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|8th February 2005||artifacts - illegal dealing|
i recently was on isandlawana/fugitives drift where i was approched by two young boys selling bits and pieces
amongst the rubbish i found a battered brass tunic button and two martini henry shell cases
i purchased all three and buried them in the cave at the foot of isandlawana
i guess the artifacts could have come from any battlefield, but these deserved to stay right there.
|8th February 2005||CLIVE DICKENS|
You have to accept that those two little boys experierce poverty which you and I thankfully have never had to face,and to them it is a sorce of income they are not concerned with history just where thier next meal is coming from. this unfortunately is true of most of the African Continent.
|8th February 2005||Geoff|
I can visualise a future archeologist retrieving these items and arriving at fresh conclusions about the battle. !
|8th February 2005||mark|
im a south african,so understand the poverty concept, thats why i bought and replaced the artifacts
still,im sure quite a few people would have kept them.
|8th February 2005||Neil Aspinshaw|
This was topic of conversation at the NAM zulu war weekend, with archeologist Tony Pollard.
I suppose if there is no-one to buy the artefacts then it would be hard to sell them.
I look upon cartridge cases in a slightly different light than buttons.
There must be, still 1000's of them, mainly scattered around the outskirts of Isandlwana, but we do know the archoelogist found very few on the main camp area and the firing line. Cartridge cases are a cast off, in essence , refuse. No doubt the local kids know where they are, as they would find them all the time whilst playing, just think of the 1000's that Dyson and the companies on the spur fired off that probably are still lying around. As a collector (magpie?) myself I know the difference between things just "picked up", or as in the case of buttons illegally "dug up".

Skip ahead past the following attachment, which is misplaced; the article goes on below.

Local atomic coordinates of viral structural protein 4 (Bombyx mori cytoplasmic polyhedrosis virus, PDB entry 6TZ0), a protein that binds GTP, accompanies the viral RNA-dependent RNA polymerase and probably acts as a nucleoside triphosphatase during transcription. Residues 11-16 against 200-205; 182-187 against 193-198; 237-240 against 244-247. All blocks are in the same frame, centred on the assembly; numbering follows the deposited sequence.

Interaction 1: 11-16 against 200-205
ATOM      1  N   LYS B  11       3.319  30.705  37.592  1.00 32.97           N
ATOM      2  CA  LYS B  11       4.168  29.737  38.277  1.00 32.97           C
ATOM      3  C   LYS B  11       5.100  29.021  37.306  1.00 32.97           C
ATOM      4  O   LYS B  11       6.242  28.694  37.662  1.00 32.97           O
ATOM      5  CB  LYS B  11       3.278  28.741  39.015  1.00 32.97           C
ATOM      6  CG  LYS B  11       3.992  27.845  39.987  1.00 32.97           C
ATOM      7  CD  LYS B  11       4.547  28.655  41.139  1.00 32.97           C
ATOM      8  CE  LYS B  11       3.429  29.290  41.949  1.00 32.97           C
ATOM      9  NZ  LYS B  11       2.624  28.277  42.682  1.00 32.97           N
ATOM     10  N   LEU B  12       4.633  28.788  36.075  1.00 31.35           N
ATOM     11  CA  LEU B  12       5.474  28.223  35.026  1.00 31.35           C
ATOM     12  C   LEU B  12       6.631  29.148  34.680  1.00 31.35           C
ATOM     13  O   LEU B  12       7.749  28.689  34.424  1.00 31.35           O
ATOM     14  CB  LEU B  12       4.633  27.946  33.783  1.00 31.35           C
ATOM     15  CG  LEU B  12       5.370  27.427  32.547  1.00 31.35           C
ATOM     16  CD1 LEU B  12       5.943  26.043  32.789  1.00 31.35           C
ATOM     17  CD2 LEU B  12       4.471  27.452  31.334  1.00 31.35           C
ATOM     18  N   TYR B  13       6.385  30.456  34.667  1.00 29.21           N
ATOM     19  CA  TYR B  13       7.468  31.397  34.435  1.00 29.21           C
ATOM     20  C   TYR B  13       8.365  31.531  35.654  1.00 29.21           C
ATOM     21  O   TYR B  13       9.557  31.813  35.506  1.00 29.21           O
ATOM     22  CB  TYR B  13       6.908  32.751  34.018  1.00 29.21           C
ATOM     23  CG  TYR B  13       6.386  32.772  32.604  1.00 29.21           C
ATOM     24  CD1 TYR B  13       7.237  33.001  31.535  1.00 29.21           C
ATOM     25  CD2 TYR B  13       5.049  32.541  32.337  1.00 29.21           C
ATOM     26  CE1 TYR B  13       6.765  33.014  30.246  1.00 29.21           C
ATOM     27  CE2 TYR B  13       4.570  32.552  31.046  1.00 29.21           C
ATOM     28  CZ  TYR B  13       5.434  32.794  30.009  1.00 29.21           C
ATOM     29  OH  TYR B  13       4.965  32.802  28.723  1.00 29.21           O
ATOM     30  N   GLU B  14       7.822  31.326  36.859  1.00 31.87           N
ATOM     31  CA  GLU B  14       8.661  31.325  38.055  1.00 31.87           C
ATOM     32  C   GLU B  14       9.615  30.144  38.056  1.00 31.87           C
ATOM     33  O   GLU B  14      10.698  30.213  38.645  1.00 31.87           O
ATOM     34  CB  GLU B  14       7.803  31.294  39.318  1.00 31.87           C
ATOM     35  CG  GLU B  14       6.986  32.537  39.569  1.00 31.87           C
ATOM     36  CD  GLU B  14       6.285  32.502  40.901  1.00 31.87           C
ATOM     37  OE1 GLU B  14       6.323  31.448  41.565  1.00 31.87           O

That is where a line starts to be drawn, the excavation of graves for artefacts is another story. Agian through soil erosion one cannot entirely be sure that graves have been actually desicrated.
Last year I found various peices of pottery at Isandlwana, you know visitors suffer from what David Rattray calls "Isandlwana neck", that is sunburn on the nape of the neck where visitors have wandered around looking down usually in the hope of finding something and thier hats riding up!... any enthusiast who says they didn't do it at isandlwana are probably telling porkies. I am not trying to condone the kids, but I wouldn't be to critical of them. Just look at the UK's hoards of metal detectorist's, early roman sites are plundered in nightly raids for personal gain?. I do not mean all detectorists before I GET SHOT, but the jealous minority.
I gave the pottery I found to David Rattray to put into the drawers full of artefacts that he has which he allows visitors to freely see.
Visit any militaria fair these days, there is a vast array of WW1 artefacts freshly dug up from Ypres and the Somme, it is difficult where to draw a critical line on this as piles of debris is left by the side of the road by farmers ploughing.
Did you do the right thing burying them?, perhaps it would have been wiser to give it to the museum in the small chapel at Isandlwana, for us all to enjoy.
|8th February 2005||Julian Whybra|
I hope the two boys aren't on the internet otherwise they'll know where to find them again!